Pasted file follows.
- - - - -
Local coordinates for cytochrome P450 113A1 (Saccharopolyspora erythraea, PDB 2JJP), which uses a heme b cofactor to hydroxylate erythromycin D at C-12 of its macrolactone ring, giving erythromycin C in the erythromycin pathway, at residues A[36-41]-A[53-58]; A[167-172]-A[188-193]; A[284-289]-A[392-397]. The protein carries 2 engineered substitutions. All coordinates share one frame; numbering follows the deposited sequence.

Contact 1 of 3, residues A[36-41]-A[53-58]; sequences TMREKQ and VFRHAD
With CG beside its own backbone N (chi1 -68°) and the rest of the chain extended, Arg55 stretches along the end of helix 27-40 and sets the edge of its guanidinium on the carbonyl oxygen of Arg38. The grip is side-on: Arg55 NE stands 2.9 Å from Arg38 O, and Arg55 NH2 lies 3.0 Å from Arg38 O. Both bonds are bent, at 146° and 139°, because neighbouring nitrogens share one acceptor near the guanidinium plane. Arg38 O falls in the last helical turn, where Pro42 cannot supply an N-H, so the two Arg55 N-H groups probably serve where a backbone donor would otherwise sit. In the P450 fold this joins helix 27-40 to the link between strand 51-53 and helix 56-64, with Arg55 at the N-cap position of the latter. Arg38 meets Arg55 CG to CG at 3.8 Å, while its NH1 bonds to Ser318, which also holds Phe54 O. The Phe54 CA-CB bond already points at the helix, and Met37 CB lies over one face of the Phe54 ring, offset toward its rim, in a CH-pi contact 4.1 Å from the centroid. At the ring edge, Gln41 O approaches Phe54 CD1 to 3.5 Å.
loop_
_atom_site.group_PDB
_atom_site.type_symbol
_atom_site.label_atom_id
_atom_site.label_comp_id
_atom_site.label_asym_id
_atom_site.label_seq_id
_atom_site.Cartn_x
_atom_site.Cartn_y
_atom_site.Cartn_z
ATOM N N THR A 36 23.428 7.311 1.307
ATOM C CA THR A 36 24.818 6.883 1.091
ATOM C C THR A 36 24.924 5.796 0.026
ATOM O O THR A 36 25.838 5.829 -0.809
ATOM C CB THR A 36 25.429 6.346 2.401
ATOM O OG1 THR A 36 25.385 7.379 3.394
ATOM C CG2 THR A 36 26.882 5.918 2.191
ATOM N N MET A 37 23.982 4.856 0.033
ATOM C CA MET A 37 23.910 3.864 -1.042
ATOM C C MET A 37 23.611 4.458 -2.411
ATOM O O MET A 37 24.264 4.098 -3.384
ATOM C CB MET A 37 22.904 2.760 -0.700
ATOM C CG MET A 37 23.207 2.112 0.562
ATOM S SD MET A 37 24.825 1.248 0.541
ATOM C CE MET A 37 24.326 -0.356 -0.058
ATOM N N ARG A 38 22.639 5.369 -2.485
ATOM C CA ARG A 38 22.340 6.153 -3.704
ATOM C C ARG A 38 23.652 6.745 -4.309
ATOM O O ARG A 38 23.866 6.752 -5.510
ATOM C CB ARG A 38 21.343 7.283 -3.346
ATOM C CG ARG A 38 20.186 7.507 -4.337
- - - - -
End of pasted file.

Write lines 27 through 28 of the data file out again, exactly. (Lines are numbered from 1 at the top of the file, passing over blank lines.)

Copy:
ATOM S SD MET A 37 24.825 1.248 0.541
ATOM C CE MET A 37 24.326 -0.356 -0.058